18

that both sets of lattice constants could be correct. Kochs report of lattice constants of a = 2.78 and c = 3.57 was designated as a metastable tetragonal phase (tP2), while it was suggested that this phase could also be described as a distorted face centered cubic structure (CuAu type, L1 0 ) with lattice parameters of a = 3.94 and c = 3.58 like the ones reported by Kono.[22] These research investigations set the foundation for all that followed with production methods and general characterization of the phase in the AlMn binary system. The mechanism of formation of the phase has been studied extensively throughout the literature. Kojima et al. began the investigation into the transformation mechanism to the phase in the AlMn system in 1974, but the first extensive study came in 1979 with Van den Broek and Donkersloot. Their studies into the phase transformation used pure Al 45 Mn 55 alloys and carbon doped AlMn alloys. Transmission electron microscopy and diffraction techniques were used to observe various phase transformations in this system. From Konos work, two methods of obtaining the phase existed either by cooling the hcp phase at a rate on the order of 30C/min, or by quenching the high temperature phase followed by a heat treatment below 600C. The first method points to a cooperative type of transformation. The mechanism underlying this transformation was found to shear on close packed planes as proposed on the basis of x-ray and neutron diffraction studies.[23, 24] Van den Broek et al. studied the second method of obtaining the phase to explore the mechanism of formation. They found the mechanism to be the same for binary AlMn as well as alloys doped with small amounts
19

of carbon. During the quenching phase, the hcp phase underwent an ordering reaction to obtain an orthorhombic (B19) structure. During the annealing procedures in the temperature range of 400-600C the orthorhombic structure underwent a martensitic shear transition to achieve the tetragonal L1 0 structured phase. Inside the ordered domains of the orthorhombic structure, stacking faults provide the shear system required for the transformation from hexagonal to tetragonal structure.[17] In 1996, experimental evidence disputed the conventional wisdom that the ferromagnetic phase formed via a martensitic shear transformation following B19 ordering of the phase. This study was done on carbon doped alloys (Mn 54.3 Al 44 C 1.7 ) with typical heat treatments to obtain the phase. Electron microscopy showed evidence that the transformation involves a diffusional nucleation and growth process referred to as a massive transformation in metallurgical literature rather than via a shear mechanism.[25] Another investigation in 2002 reinforced this type of mechanism. This study was also done on AlMn bulk alloys. The phase was derived from the high temperature phase (hcp) upon cooling from the phase field and during isothermal aging after quenching to obtain the ' phase (orthorhombic) at room temperature. This investigation indicated the formation of the phase involved a compositionally invariant, diffusional nucleation and growth process preferentially forming at the grain boundaries of the phase. The mechanism is characterized by a massive transformation or massive ordering which nucleates almost exclusively at the grain boundaries during cooling or isothermal aging within the two phase fields of the equilibrium phase diagram.[26] Also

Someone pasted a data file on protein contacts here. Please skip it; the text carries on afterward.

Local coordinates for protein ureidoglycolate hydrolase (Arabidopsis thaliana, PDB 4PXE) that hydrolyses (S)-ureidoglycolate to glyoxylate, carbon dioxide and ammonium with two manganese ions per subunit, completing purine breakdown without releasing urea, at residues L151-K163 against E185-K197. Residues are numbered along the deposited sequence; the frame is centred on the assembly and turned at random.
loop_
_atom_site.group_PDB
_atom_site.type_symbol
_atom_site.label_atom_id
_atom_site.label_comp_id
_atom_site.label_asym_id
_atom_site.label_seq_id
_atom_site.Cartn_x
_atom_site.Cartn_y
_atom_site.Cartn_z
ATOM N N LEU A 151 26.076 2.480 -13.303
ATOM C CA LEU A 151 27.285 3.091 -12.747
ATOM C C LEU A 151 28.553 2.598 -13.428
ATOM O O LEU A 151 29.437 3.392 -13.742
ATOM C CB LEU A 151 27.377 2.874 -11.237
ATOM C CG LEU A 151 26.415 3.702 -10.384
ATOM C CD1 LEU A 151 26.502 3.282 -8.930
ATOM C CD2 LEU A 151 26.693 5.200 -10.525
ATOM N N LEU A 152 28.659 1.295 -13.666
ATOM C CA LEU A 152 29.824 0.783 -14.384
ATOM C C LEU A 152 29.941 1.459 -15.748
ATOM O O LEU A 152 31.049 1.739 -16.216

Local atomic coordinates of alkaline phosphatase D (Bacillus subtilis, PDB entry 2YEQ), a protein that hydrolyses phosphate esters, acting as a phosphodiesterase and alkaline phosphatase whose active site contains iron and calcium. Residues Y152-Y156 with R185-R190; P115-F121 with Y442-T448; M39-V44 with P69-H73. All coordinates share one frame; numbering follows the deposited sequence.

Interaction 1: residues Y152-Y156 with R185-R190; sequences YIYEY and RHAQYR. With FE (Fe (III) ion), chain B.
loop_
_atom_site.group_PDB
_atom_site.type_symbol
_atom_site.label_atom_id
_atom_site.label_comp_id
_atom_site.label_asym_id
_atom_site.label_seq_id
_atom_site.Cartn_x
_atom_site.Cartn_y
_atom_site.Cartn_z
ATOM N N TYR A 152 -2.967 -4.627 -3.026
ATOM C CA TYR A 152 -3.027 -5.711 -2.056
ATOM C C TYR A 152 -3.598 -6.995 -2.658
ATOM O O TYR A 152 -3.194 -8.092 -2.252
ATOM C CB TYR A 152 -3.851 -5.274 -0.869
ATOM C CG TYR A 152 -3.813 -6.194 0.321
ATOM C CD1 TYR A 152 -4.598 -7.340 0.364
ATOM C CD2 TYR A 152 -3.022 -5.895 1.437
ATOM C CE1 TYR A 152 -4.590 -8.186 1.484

20

this study reinforces the idea that the phase can form in two distinct manners. The ' ordering transformation has been revealed as a competitive metastable ordering transformation occurring below 580C, therefore at high temperatures the phase can form without prior (hcp)'(B19) ordering.[26] Also in 2002, an investigation by Mullner et al. into the transformation was done using single crystal AlMn samples. This study found that this transformation actually occurred by different mechanisms depending on the microstructure and purity of the phase. It depended on the thermal treatment if the intermediate phase, the B19 ordered orthorhombic ' phase, was involved. At elevated temperatures and in polycrystalline specimens a massive transformation took place with nucleation on grain boundaries which supports the previous investigations. On the other hand, at low temperatures and in single crystals of AlMn, a shear mechanism was active.[27] In the massive transformation the ' phase does not take part in the transformation, whereas it plays a key role in the shear transformation mode. Mullner discovered the following sequence of events during the shear mechanism transformation. First, during the initial heat treatment the hexagonal disordered phase formed. The transformation started when the sample is quenched and coherent nucleation of ' occurred. Then, the second step was a shear reaction to form the phase. It was not a purely martensitic (i.e. athermal) transformation, it also involved a reordering component which was thermally activated (by the final heat treatment). This reordering along one of the close packed directions of the ' broke the hexagonal symmetry. A shear on '{001} along '{010}
21